Viewed in a perspective, it could be concluded that the outside factors in the Balkans will advocate regional cooperation as a concrete proof of ability for closer approach to Europe, while the countries of the region will independently, or maybe through some bilateral efforts, try to break out from such frames and find possibilities for faster accession to Europe. 10 Applying the instruments available, especially its military presence, the international community, foremostly the EU countries, will be the ones dictating the direction and the tempo of the approach to Europe. Within this, the approach to the architecture of European security will be conditioned primarily on the assessments of behaviour of individual countries of the region and their contribution to the development of regional relations.

The example of "new" Croatia may be used as a significant illustration of possible changes, and of the ability of international community to rapidly and swiftly change its views in case of positive democratic changes. This is certainly the most important international value of changes in Croatia, changes that should show to Croatian neighbours all the possibilities that would open to them as well if they follow this path. Even the developments in Serbia were influenced with Croatian example and the way how easy was to make a firs step in transition of regime.

The unstable stability that has emerged in the areas of the South East Europe, controlled by the international military force, is certainly better then wars and ethnical cleansing. But, since this process is unfinished, it is apparent that some time will elapse before these countries access European architecture, and that without definite solution of the Yugoslav question, which is connected with emergence of the new democratic regime in Belgrade, there are no chances for resolving of potential crisis, nor for development of some cooperative regional security that could lead the whole region to the Europe.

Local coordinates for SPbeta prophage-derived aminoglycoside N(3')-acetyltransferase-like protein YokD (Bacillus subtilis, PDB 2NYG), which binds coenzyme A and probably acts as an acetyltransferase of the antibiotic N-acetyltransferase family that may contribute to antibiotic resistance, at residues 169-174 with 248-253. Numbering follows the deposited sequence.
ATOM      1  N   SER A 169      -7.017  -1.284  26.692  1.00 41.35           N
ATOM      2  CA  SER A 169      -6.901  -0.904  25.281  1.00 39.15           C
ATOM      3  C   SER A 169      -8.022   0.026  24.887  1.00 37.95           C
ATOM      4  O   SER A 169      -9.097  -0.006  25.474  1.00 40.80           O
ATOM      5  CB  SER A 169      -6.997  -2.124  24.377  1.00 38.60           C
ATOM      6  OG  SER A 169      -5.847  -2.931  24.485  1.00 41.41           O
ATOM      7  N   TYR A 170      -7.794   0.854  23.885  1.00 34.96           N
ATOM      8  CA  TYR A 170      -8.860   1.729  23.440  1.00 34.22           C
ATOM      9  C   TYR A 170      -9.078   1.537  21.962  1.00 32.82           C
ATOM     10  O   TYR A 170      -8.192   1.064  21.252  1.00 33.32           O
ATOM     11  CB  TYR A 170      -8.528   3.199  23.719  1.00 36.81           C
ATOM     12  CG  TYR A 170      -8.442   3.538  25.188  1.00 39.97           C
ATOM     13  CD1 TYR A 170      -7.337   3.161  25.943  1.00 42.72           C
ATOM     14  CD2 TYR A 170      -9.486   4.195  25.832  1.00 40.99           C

Looking in the future of the SEE one could expect:



Note 1: Official Turkey adds to these the question of the Turkish minority in the Trakia region arguing that the Greek side reject to recognize the ethnical identity of over 150.000 Turks.
Foreign Policy of Turkey, Ankara 1998, pp. 16. Back

Note 2: President Clinton during a conversation with journalists in Sarajevo, Feral Tribune, 09. 08. 1999. Back

Note 3: For more on that, see: Kosovo and NATO: Impending Challenges, Washington 1999. Back

Note 4: Ts. Tsvetkov, Bulgarian Security Policy: Alternatives and Choice, Groningen 1999., page 33. Back

Note 5: A. Agh, The Politics of Central Europe, London 1998., page 157. Back

Note 6: D. Triantaphyllou, "The Greek Approach in the Balkans", The Southeast European Yearbook 1997-1998, Athens, 1998., page 212-214. Back

Note 7: For example, see: M. O. Hanion, "Bosnia: Better Left Partitioned", Washington Post, April 10, 1997.
H. A. Kissinger, "Limits to What U.S. Can Do in Bosnia", Washington Post, September 22, 1977.
J. J. Mearsheimer, "The Only Exit From Bosnia", New York Times, October 7, 1997.
R.N.Haas, The Reluctant Sheriff: The United States after the Cold War, New York 1997.pp.124-125. Back

Note 8: The concept of security architecture belongs to the descriptions frequently used in various meaning. We understand this as a "set of institutions which fulfil a security function, and the way in which their mutual relations are arr ged". W. Kostecki: Europe after the Cold War: The Security Complex Theory; Warsaw, 1996. pp. 166-167. Back

Note 9: This was a traditional Tudman's fear which is deeply rooted not only in the ranks of Croatian Democratic Union but is also shared among other Croatian political parties. Back

Note 10: R. Vukadinovic, Sigurnost na jugoistoku Europe, Varazdin 1999. pp. 174-175. Back